An increase in the number of newborns dying from sepsis is linked to antibiotic resistance, say researchers from University College London (UCL).
In a recent study involving more than 3200 newborn babies in 11 different countries, the researchers found that the antibiotics used to treat sepsis are losing their effectiveness, increasing the death rate among newborn babies, particularly in low and middle-income countries.
As a result of the research, the team have developed two clinical tools that can be used in any neonatal intensive care unit around the world to help assess which babies are at the most risk of dying and need urgent treatment.
The findings will inform the World Health Organization (WHO) guidelines on treatment for newborn babies with sepsis and are published in PLOS Medicine.
Sepsis is a complication of an initial infection and can lead to multiple organ failure and death. Globally, it affects up to three million babies a year, and newborns are particularly at risk of severe infection because of their underdeveloped immune systems. Every year, 214,000 newborns, mostly in low- and middle-income countries, die of sepsis that has become resistant to antibiotics.
Between 2019 and 2020, 3,204 babies under two months of age who were hospitalised with sepsis were enrolled in the study. The babies were hospitalised in 19 sites across 11 countries, mainly in Asia and Africa. The researchers looked at clinical signs, supportive care, antibiotic treatment, microbiology and 28-day mortality.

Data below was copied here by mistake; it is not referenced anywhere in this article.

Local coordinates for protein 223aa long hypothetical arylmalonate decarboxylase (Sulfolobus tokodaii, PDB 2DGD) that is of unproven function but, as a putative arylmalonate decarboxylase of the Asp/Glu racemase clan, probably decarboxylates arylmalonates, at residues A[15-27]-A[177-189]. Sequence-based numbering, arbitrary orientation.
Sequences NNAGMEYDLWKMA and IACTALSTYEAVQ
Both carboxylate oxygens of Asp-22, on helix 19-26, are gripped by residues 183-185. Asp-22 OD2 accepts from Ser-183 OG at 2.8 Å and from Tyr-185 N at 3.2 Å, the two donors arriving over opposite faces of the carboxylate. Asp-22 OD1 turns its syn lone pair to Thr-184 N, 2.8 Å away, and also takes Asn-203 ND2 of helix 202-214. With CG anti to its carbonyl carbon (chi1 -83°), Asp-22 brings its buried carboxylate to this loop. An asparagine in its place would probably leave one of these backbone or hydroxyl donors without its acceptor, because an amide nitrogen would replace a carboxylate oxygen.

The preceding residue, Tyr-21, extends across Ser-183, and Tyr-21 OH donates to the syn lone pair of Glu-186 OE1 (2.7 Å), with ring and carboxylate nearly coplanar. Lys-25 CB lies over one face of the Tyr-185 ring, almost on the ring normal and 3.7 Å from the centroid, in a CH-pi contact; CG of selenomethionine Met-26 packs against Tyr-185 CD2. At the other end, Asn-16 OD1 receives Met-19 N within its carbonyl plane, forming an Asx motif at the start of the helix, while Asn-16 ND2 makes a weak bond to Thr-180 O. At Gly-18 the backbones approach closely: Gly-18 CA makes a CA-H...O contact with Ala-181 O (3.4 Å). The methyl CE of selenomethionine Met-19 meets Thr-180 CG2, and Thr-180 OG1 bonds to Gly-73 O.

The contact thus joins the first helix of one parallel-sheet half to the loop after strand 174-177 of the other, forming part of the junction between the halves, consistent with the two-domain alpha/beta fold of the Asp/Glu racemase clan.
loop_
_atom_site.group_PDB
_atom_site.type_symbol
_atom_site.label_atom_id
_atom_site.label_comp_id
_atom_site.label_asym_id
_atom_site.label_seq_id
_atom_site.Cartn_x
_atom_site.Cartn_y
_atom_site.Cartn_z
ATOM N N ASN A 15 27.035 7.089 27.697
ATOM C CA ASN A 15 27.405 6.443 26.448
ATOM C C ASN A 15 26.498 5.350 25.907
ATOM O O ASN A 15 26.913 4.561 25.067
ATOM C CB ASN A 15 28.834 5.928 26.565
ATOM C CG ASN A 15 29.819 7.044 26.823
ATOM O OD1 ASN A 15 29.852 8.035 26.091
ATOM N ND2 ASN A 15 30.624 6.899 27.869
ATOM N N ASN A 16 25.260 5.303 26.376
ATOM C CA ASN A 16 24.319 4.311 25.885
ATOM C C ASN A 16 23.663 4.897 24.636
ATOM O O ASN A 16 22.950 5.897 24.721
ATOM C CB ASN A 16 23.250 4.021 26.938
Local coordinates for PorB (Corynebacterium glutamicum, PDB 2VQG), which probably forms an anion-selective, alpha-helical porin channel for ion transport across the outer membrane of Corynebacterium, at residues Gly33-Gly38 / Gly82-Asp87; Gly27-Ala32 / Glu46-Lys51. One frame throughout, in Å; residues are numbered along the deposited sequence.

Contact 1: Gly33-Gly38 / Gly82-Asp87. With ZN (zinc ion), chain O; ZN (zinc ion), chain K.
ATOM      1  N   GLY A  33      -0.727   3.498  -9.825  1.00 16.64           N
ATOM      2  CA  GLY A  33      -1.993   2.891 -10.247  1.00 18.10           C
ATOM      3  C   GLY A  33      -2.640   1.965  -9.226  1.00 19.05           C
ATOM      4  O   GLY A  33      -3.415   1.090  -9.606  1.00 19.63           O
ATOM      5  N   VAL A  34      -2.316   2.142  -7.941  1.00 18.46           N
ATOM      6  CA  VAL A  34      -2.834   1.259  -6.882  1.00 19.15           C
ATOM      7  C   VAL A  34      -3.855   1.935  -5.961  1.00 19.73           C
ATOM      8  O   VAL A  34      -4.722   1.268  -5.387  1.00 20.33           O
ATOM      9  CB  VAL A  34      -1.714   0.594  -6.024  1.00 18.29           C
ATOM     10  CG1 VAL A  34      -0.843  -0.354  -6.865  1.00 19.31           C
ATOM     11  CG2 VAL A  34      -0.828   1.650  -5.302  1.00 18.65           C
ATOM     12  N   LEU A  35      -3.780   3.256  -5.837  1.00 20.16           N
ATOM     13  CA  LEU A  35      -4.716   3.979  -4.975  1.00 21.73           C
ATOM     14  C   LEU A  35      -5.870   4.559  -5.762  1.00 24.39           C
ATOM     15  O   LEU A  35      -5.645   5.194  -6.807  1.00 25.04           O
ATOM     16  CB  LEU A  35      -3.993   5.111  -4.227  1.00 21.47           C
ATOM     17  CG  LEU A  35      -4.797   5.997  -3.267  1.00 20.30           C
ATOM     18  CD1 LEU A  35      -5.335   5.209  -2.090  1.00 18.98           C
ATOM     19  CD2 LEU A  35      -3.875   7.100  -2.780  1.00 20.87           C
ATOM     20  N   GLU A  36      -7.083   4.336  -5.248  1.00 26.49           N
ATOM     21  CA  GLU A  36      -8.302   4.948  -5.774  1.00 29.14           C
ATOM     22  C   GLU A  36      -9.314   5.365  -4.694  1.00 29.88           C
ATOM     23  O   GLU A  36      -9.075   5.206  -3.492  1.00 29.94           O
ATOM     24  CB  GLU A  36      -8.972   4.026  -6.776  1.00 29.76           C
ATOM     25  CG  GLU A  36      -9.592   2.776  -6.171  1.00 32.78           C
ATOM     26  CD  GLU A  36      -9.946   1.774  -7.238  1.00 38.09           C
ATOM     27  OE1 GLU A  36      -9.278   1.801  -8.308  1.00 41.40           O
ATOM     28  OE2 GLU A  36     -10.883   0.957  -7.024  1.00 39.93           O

High mortality rates were found when the pathogen causing the sepsis had been identified (culture-positive sepsis). In these cases, one in five infants died across all hospital sites and the researchers found a ‘significant burden’ of antibiotic resistance. Mortality rates varied significantly across hospital sites, with markedly higher rates in low- and middle-income countries (LMICs).
The study highlights worrying trends in antibiotic use. More than 200 different antibiotic combinations were used by hospitals in the study, with frequent switching of antibiotics due to high resistance to treatments. In addition, many clinicians were forced to use antibiotics classified as ‘watch’ antibiotics by WHO. These drugs are only recommended for specific and limited use as they need to be preserved, but were often the only antibiotics available to treat the infection.
Professor Sithembiso Velaphi, head of paediatrics at Chris Hani Baragwanath Academic Hospital in South Africa which was one of the research hospitals, said: ‘The study exposed the glaring reality of antibiotic-resistant infections, especially in hospitals in LMICs, where we are often faced with a shortage of nurses, beds and space.’
He added: ‘The risk of infections is very high, and most infections are resistant to antibiotics. If an antibiotic doesn’t work, the baby often dies. This urgently needs to change. We need antibiotics that will cover all bacterial infections.’
The researchers say that the study has provided a wealth of high-quality data, allowing them to develop two new tools to improve the treatment of newborn babies with sepsis. The first is the NeoSep Severity Score, based on ten clinical signs and symptoms that clinicians can use to identify newborns at risk of dying of sepsis. The second is the NeoSep Recovery Score which provides clinicians with crucial information on whether to escalate treatment.
Dr Wolfgang Stöhr from UCL said: ‘Organisms evolve, drug resistance changes; that is why clinical guidelines for neonatal sepsis need constant adaptation. Updating guidelines relies on recent and good evidence, so this observational study is a significant step towards better treatment.’